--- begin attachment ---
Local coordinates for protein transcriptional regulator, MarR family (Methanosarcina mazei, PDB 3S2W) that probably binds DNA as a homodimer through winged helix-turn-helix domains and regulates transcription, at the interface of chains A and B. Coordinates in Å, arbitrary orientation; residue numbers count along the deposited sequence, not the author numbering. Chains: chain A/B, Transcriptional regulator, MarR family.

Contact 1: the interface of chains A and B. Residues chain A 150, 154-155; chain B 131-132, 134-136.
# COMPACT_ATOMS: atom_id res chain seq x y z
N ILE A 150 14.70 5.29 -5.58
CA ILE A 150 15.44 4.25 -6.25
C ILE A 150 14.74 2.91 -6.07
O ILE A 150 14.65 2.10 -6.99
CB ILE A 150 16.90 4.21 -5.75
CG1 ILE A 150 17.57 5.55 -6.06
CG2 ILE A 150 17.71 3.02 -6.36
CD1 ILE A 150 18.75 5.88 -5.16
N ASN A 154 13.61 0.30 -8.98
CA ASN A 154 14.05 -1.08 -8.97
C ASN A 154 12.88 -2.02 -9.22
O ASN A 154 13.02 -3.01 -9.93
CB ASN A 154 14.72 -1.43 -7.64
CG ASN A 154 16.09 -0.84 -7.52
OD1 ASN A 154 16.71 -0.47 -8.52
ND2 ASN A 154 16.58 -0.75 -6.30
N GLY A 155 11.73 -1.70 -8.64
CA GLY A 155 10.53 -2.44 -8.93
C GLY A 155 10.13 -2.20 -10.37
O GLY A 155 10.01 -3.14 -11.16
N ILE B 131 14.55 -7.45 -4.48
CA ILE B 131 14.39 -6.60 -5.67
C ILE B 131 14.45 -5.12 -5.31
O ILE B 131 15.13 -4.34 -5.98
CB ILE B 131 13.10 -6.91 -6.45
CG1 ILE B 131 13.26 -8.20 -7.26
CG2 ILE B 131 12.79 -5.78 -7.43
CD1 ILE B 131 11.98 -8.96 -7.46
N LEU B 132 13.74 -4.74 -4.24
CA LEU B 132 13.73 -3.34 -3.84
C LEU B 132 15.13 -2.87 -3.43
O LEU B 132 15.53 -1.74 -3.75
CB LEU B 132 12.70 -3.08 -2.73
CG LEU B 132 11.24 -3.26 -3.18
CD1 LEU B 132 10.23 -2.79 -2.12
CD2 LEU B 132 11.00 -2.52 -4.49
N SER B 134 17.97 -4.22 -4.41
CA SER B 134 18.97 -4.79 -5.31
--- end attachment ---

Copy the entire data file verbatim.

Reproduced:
Local coordinates for protein transcriptional regulator, MarR family (Methanosarcina mazei, PDB 3S2W) that probably binds DNA as a homodimer through winged helix-turn-helix domains and regulates transcription, at the interface of chains A and B. Coordinates in Å, arbitrary orientation; residue numbers count along the deposited sequence, not the author numbering. Chains: chain A/B, Transcriptional regulator, MarR family.

Contact 1: the interface of chains A and B. Residues chain A 150, 154-155; chain B 131-132, 134-136.
# COMPACT_ATOMS: atom_id res chain seq x y z
N ILE A 150 14.70 5.29 -5.58
CA ILE A 150 15.44 4.25 -6.25
C ILE A 150 14.74 2.91 -6.07
O ILE A 150 14.65 2.10 -6.99
CB ILE A 150 16.90 4.21 -5.75
CG1 ILE A 150 17.57 5.55 -6.06
CG2 ILE A 150 17.71 3.02 -6.36
CD1 ILE A 150 18.75 5.88 -5.16
N ASN A 154 13.61 0.30 -8.98
CA ASN A 154 14.05 -1.08 -8.97
C ASN A 154 12.88 -2.02 -9.22
O ASN A 154 13.02 -3.01 -9.93
CB ASN A 154 14.72 -1.43 -7.64
CG ASN A 154 16.09 -0.84 -7.52
OD1 ASN A 154 16.71 -0.47 -8.52
ND2 ASN A 154 16.58 -0.75 -6.30
N GLY A 155 11.73 -1.70 -8.64
CA GLY A 155 10.53 -2.44 -8.93
C GLY A 155 10.13 -2.20 -10.37
O GLY A 155 10.01 -3.14 -11.16
N ILE B 131 14.55 -7.45 -4.48
CA ILE B 131 14.39 -6.60 -5.67
C ILE B 131 14.45 -5.12 -5.31
O ILE B 131 15.13 -4.34 -5.98
CB ILE B 131 13.10 -6.91 -6.45
CG1 ILE B 131 13.26 -8.20 -7.26
CG2 ILE B 131 12.79 -5.78 -7.43
CD1 ILE B 131 11.98 -8.96 -7.46
N LEU B 132 13.74 -4.74 -4.24
CA LEU B 132 13.73 -3.34 -3.84
C LEU B 132 15.13 -2.87 -3.43
O LEU B 132 15.53 -1.74 -3.75
CB LEU B 132 12.70 -3.08 -2.73
CG LEU B 132 11.24 -3.26 -3.18
CD1 LEU B 132 10.23 -2.79 -2.12
CD2 LEU B 132 11.00 -2.52 -4.49
N SER B 134 17.97 -4.22 -4.41
CA SER B 134 18.97 -4.79 -5.31